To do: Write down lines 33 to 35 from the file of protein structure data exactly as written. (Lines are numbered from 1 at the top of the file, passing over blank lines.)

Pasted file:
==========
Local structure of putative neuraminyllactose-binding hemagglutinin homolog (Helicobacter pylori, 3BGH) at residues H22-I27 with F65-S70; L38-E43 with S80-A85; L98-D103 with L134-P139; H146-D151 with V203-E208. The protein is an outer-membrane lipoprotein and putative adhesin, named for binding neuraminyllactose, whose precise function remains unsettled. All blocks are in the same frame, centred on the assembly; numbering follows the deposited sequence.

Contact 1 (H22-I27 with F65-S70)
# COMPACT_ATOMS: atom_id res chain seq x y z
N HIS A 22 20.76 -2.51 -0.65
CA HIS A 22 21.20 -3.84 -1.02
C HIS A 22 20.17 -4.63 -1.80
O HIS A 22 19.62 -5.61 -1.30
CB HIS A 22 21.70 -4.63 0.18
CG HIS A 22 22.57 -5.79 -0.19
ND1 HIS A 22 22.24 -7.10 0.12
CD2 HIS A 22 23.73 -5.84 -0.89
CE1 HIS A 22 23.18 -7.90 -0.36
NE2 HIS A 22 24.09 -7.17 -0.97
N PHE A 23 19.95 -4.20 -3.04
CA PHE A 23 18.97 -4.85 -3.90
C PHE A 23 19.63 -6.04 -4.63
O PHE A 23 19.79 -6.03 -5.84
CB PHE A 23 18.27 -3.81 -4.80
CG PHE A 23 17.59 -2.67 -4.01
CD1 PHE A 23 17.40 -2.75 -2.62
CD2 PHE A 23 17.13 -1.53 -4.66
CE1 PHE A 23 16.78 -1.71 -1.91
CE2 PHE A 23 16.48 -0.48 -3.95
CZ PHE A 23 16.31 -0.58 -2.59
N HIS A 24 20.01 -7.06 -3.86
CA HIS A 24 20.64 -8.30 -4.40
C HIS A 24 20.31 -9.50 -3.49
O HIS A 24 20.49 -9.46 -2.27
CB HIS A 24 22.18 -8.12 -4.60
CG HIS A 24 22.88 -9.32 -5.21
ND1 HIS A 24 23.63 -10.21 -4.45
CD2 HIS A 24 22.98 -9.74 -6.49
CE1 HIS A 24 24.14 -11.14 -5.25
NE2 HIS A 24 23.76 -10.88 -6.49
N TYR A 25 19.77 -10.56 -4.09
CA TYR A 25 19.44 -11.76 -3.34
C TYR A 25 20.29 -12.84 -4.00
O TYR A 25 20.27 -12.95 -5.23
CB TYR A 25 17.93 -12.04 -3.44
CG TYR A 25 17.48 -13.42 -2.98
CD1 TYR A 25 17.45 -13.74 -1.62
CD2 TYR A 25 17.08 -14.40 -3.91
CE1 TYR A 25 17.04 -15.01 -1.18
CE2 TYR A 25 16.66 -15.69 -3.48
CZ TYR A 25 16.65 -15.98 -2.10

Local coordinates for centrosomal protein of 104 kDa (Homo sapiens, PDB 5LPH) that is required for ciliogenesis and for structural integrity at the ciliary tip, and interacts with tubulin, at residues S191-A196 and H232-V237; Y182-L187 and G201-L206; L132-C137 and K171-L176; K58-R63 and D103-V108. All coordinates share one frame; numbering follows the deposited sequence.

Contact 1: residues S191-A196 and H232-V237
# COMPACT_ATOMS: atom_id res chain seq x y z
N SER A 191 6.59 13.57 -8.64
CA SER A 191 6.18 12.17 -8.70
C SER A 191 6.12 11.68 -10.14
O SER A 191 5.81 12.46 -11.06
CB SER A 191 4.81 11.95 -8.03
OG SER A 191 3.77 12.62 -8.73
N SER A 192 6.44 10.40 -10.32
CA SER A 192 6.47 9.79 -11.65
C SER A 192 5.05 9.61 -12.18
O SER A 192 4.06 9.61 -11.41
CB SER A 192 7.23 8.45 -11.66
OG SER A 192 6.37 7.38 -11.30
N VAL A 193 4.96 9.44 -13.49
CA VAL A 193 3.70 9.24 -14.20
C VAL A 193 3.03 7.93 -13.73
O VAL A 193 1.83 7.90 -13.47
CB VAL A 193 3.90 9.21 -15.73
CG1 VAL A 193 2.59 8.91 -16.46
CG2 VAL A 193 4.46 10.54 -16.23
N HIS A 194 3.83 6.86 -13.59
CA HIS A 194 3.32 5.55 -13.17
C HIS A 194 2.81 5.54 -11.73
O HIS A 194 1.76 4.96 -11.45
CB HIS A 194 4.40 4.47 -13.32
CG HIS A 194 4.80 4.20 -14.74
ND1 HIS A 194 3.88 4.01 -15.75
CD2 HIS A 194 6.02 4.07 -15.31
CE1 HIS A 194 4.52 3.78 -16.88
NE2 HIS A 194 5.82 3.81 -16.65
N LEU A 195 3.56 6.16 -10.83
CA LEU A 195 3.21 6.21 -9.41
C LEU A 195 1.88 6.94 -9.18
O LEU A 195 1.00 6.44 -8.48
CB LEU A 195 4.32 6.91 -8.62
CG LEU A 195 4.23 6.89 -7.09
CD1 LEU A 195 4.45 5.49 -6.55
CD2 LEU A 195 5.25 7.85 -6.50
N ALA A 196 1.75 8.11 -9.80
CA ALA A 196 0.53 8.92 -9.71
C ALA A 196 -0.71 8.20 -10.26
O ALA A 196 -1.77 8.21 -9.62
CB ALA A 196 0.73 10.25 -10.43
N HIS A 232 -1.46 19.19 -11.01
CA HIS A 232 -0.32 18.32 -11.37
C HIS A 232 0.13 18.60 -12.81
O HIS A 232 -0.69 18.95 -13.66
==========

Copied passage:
CE1 HIS A 24 24.14 -11.14 -5.25
NE2 HIS A 24 23.76 -10.88 -6.49
N TYR A 25 19.77 -10.56 -4.09